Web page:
- CNBC's Jim Cramer said the speculative euphoria on Wall Street is nearing an end and investors will be able to find a bottom begin new positions.
- "I think you watch as the speculators get blown to kingdom come, while the pandemic stocks come roaring back and the big industrials try to bottom," the "Mad Money" hoer said.
- Cramer found a silver lining in the drop in crude prices after OPEC struck a deal over the weekend.
The market euphoria is coming to an end after Wall Street was overtaken by rampant speculation, CNBC's Jim Cramer declared after stocks fell hard Monday.
"Once the speculators are blown out … and the stocks that are already down huge start rallying, then we can find a tradeable bottom," the "Mad Money" host said. "We're close, but the speculators haven't been fully crushed yet."
On Monday the Dow Jones Industrial Average tumbled more than 700 points, turning in its worst day since October as all 30 stocks on the index slid. The S&P 500 and Nasdaq Composite both declined more than 1%.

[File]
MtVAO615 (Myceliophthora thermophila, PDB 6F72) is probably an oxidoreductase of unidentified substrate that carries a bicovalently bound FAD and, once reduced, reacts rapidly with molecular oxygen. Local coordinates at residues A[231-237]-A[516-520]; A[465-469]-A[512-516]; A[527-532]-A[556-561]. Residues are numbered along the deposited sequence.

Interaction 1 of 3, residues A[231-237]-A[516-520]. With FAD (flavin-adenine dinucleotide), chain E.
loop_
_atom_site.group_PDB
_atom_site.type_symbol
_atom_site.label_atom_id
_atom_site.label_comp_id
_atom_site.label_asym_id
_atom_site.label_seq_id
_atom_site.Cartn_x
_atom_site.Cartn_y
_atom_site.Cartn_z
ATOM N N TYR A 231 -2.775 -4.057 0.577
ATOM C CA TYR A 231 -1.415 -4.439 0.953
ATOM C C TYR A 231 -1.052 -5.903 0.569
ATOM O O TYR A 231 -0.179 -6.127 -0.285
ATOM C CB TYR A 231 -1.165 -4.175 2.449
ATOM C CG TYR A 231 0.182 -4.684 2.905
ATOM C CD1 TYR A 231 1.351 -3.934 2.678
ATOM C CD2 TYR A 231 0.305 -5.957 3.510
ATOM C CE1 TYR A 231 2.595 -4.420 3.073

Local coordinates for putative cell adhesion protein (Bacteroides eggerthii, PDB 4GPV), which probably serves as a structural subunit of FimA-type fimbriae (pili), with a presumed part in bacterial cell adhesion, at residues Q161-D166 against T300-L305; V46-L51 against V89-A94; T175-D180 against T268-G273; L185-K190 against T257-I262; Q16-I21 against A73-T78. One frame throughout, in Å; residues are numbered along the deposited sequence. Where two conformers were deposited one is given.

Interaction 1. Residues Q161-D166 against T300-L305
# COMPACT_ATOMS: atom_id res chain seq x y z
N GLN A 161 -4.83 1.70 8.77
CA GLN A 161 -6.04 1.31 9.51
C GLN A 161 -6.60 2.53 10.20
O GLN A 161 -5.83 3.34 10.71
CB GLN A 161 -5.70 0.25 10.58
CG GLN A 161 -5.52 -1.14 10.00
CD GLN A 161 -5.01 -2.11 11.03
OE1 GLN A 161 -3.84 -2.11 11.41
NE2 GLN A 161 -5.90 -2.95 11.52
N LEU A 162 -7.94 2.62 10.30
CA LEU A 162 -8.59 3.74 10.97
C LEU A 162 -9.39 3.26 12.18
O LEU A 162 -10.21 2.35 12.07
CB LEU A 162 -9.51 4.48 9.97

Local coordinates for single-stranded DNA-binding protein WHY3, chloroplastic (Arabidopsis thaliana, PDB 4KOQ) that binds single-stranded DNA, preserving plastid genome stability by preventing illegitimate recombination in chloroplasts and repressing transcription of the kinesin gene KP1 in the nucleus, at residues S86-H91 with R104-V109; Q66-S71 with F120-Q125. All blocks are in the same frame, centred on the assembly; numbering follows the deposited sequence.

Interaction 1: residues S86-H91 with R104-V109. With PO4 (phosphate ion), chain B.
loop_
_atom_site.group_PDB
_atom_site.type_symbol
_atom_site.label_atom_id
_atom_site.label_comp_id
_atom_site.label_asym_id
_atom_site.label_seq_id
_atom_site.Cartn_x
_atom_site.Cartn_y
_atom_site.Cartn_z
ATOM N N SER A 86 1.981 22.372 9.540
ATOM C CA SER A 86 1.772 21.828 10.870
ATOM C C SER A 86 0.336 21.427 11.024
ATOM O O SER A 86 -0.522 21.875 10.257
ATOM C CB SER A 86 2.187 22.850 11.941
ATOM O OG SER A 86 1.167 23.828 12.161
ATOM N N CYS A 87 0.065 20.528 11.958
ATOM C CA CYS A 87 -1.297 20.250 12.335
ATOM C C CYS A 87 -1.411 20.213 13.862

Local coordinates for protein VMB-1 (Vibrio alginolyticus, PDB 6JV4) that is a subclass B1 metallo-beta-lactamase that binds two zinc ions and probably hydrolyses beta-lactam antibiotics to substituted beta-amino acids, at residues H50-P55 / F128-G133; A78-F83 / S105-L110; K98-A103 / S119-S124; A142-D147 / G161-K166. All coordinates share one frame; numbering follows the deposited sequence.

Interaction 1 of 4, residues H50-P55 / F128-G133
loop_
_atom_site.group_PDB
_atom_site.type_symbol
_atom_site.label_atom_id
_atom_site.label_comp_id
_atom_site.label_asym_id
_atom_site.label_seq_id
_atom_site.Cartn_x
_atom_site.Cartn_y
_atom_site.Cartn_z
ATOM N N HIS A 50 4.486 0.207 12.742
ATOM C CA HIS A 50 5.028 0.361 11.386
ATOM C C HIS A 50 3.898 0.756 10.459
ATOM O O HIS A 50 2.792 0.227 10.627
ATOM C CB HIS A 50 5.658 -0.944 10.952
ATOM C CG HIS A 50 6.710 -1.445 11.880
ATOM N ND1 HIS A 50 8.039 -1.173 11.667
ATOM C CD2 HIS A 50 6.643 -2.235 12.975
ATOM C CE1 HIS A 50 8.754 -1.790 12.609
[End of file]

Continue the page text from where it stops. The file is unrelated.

Cramer suggested investors begin looking for buying opportunities in stocks that have already suffered a 10% to 20% pullback. He also recommended investors add a bank stock to their portfolio after the group took a hit, despite posting strong earnings reports.
"I think you watch as the speculators get blown to kingdom come, while the pandemic stocks come roaring back and the big industrials try to bottom," he said. "The rails, the aerospace plays other than Boeing … and the infrastructure stocks all make a ton of sense down here well because they're down big" from their highs.
Cramer, however, did point to a silver lining coming out of the oil trade. Speculation in oil slowed dramatically, he said, after OPEC agreed over the weekend to boost production.
West Texas Intermediate crude futures dropped under $70, a key level, for the first time in more than a month. U.S. oil would finish the day at $66.42 per barrel, a more than 7% decline for its worst day since September.
Without the deal, Cramer projected that oil could have run up to $100 per barrel.
"The collapse of crude is actually good news for the broader market … it means lower costs for everybody," Cramer said. "Plus, at these levels, some of the better oils are too good to ignore [like] Chevron with a 5.6% yield."
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